This is the third occasion Dillian Whyte has been accused of not being a clean fighter – how many more chances should he get?
He’s already towards the end of his career, so if he gets a lengthy ban the latest one could mean the end.
I’ve always believed that the punishment should be determined by the nature of illegal substance a fighter has used. A diuretic is one matter, but if he was using anabolics – which can alter a fighter’s tissue – the advantages they present may never go away.
In baseball there exists a three-strikes-and-you’re-out system. There are fewer rules in boxing than in baseball, and more ways around infractions of them; it can also depend on who the fighter is, and on how much money and influence he or she has behind them. But it shouldn’t matter – if anabolics have been used, and therefore the nature of the fighter has been changed, then one strike should be enough.
Whyte’s been a very good fighter, who has always been willing to fight the best, and has often been involved in exciting fights. His heart – he’s had ups and downs, but he retains that fight – means he struck me as a dangerous opponent for Anthony Joshua. It had surprised me Joshua was matched so dangerously – and presented with having to surpass the magnificent display he produced in their first fight in 2015.
Joshua recorded one of his most impressive wins that night – he got hit, he got hurt, and he then viciously stopped Whyte. Anything less than that in a rematch – against an opponent who is a big puncher; Joshua has recently appeared vulnerable – would have been perceived negatively.
Knowing how hard training camps are – how much sacrifice they require – meant I couldn’t help but feel gutted on Joshua’s behalf that that rematch was then taken from him with a week to go. He may have had a second training camp under Derrick James – and therefore more time to progress – but without attempting to execute what he’d learned ahead of a fight against, perhaps, Deontay Wilder or Tyson Fury, a training camp alone wouldn’t have left him in a good place.
The last time Robert Helenius, the replacement for Whyte, had been seen by a big audience he got stopped by Wilder inside a round, but he had once been one of Wilder’s sparring partners. Fighting sparring partners isn’t easy – you learn so much about them in sparring – and changes the dynamic of fights. In the context of Wilder-Helenius, Wilder was very familiar with him – just because he knocked Helenius out doesn’t make Saturday’s fight with Joshua a “gimme”. Joshua’s athleticism also demands that he remains busy – it’s as good for him when he is busy as it is for the sport – and he also needs to be able to work through the demons we’ve seen in recent fights.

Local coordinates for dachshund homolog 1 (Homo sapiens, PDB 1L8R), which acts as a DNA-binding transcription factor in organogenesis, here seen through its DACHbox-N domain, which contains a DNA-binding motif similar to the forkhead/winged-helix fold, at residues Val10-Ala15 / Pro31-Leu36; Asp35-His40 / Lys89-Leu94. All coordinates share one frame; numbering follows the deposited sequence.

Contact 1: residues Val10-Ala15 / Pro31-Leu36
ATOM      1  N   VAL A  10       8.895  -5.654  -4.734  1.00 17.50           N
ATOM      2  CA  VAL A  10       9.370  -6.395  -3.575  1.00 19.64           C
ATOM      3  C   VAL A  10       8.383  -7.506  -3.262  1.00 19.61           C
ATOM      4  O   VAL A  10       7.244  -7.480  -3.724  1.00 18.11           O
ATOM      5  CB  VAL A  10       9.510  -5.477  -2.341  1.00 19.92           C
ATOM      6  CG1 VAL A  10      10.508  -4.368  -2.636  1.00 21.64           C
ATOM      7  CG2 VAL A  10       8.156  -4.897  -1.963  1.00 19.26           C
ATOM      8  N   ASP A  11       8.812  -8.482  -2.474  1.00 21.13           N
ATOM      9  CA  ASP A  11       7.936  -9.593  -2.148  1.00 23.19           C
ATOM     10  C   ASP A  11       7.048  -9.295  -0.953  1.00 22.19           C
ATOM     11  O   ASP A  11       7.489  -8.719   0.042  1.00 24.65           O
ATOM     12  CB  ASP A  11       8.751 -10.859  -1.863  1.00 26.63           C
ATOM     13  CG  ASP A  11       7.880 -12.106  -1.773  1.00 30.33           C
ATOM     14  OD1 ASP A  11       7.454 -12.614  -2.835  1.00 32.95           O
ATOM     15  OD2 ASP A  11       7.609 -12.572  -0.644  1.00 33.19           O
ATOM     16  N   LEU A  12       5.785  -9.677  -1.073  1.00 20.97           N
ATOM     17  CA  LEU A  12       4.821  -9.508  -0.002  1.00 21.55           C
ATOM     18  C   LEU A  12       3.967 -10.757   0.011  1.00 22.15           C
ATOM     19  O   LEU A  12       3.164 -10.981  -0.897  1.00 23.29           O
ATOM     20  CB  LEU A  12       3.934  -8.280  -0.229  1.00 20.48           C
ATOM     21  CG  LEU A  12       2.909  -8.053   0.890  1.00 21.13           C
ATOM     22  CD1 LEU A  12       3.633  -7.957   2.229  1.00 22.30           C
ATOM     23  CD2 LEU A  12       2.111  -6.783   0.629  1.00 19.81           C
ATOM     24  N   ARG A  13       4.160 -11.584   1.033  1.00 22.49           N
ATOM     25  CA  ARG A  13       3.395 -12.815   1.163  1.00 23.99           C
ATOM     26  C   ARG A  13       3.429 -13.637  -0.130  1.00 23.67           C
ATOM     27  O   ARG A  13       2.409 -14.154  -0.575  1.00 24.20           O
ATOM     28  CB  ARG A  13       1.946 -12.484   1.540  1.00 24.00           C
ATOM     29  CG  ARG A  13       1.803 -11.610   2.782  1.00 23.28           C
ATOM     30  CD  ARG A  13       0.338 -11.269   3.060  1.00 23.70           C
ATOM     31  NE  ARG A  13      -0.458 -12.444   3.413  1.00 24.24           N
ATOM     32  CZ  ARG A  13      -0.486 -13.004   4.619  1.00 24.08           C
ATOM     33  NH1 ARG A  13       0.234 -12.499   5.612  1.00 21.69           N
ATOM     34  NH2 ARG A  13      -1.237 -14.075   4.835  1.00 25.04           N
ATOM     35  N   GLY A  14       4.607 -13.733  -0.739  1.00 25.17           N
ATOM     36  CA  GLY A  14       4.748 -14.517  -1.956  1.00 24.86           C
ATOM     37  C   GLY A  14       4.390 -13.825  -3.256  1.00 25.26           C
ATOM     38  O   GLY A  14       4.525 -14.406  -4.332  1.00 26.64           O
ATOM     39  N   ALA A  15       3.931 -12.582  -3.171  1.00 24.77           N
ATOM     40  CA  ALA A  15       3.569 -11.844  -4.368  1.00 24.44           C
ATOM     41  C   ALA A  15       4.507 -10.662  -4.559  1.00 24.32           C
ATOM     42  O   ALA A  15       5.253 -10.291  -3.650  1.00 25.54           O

Simply by him being Joshua, Joshua is always under pressure when he fights. Helenius is also very big and strong, and has a good right hand. Joshua would have prepared for Whyte’s left hook – a very different punch – and has only had a few days to attempt to adjust. Helenius also fought and won last weekend so he’s in shape and confident, and doesn’t have anything to lose.
It’s possible Joshua can lift his confidence and answer many of the questions he’s been asking himself by convincingly defeating Helenius. Andy Ruiz, who inflicted his first defeat, had considerably more time to prepare to fight him back in June 2019 and represented a dangerous nature of opponent. Helenius is much closer to the profile of fighter Joshua has looked good against; Joshua’s psyche alone will determine whether or not what’s unfolded this week brings him back to what happened with Jarrell Miller and then Ruiz.
If he blitzes Helenius, great – everyone will again suddenly become very excited about him. If he wins unimpressively there’ll be a lot of questions asked of him, but he’ll still be in a position to progress into a big fight.
A loss, however, has the potential to end his career. What shouldn’t be a concern for him, even if he was still fighting Whyte, is the fact that Errol Spence – who is also trained by James – recently lost so convincingly to Terence Crawford. Fighters are typically self-centred – they focus on themselves and their fight preparations, not those of those around them – and rarely let the results of the fighters around them affect them. “That’s them – this is me.”